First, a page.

If you have been living in Toronto this summer, you will probably have joined the “I miss the rain”-camp. We have had day after day of gorgeous blue sky , and as much as that aids my spirit, my soul feels like the Sahara. When my travels took me to Montreal this last week where the local meteorologists daily enhanced my “café au lait avec un croissant” with the sweet flavor of an anticipated thunderstorm, I was ecstatic.
5 days later I have returned without a single drop falling from the Quebecois skies.
Tonight I stand on my balcony, extending my arms out to catch the first crocodile tears spilling from the dark, heavy clouds. Looking down onto the water dance with the wind on the mirror like streets, I feel like a kid at the entry gates to Disney World. It is raining, well, pouring. Finally!!!
Despite the presence of my visitor I cannot hide my excitement, and within a few moments I know what has to be done next. I grab a towel from the closet, advise my friend to follow me, and within the next minute we are on our way down on the elevator. I haven’t known her for very long yet, and am aware of the immanent risk of destroying my image but a woman has to do what she has to do. No matter what other people will most probably never think of her.
I push my way through the building doors and step outside. The rain is falling hard but not as heavy as it seemed from the 17th floor. Still, there I stand, arms reaching out, turning myself into a spinning cross, letting the water soak my hair, my clothes, my feet. I find a few puddles, and had any kids been around my puddle-jumping behavior would give any five year old something to keep up with.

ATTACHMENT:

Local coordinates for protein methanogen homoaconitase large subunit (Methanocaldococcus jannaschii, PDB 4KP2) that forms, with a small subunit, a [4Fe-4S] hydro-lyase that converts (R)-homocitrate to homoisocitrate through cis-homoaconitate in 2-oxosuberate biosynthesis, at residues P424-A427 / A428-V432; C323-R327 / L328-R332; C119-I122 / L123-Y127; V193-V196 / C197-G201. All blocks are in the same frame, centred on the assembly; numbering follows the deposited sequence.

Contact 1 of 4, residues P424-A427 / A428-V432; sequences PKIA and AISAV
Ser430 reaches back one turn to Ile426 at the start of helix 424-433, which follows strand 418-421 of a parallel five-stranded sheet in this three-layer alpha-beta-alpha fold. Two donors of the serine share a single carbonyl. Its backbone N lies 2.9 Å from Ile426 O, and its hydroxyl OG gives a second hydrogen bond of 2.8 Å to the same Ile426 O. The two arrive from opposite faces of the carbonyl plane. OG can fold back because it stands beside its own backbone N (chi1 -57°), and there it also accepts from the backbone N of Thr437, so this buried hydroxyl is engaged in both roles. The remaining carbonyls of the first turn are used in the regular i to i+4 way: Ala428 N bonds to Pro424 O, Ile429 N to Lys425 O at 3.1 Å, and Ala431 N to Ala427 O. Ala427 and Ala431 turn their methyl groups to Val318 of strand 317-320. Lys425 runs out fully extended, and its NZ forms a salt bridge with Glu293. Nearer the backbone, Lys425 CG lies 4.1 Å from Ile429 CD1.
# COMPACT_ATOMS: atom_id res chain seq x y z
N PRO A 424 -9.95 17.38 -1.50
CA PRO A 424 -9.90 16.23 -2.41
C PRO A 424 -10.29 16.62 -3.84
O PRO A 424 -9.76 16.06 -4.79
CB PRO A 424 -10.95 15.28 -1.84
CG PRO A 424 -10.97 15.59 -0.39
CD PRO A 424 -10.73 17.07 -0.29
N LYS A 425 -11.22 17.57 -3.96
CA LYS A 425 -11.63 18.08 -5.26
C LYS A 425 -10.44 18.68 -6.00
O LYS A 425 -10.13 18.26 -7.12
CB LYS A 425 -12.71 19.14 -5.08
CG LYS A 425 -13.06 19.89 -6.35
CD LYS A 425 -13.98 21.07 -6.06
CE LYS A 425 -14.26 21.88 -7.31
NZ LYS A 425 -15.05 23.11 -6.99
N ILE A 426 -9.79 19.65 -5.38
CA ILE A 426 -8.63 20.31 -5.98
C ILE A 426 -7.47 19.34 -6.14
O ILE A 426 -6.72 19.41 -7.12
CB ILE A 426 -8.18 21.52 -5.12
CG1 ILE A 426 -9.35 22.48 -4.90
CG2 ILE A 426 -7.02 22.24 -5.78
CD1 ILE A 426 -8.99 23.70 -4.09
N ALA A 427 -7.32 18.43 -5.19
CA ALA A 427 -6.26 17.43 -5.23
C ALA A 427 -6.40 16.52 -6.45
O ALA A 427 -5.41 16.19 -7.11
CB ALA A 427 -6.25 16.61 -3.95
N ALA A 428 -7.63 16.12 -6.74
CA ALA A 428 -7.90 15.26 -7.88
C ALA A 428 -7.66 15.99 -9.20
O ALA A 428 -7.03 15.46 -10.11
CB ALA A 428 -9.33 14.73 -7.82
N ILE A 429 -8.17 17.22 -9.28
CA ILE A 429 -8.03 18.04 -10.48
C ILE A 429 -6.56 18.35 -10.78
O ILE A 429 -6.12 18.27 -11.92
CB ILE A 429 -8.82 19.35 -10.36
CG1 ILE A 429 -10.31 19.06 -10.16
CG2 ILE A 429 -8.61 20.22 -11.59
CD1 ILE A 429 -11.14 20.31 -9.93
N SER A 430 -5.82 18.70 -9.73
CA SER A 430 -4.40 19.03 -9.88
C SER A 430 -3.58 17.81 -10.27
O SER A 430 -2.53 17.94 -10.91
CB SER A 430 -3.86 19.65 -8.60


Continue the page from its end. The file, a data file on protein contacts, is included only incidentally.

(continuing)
I am not the only one who has noticed the rain. Looking up towards the skies I see fellow building buddies standing on their balconies asking themselves whether to be more amazed by the almost forgotten wonder of rain or the crazy chick doing a rain dance below. I should care. I don’t.
I am celebrating. Life, the rain, my ability to forget the adult in me , the soothing sensation of water on my depleted soul.
Too quickly it is over, and just in time to prevent a complaint about its brevity, I catch myself.
It may not have been much, but I am thankful for each and every drop of it. My friend hands me my towel and with squeaking flip flops we march back into the building, drenched but happy.
I think my image hasn’t suffered too much, actually, in a liberating way, it has improved.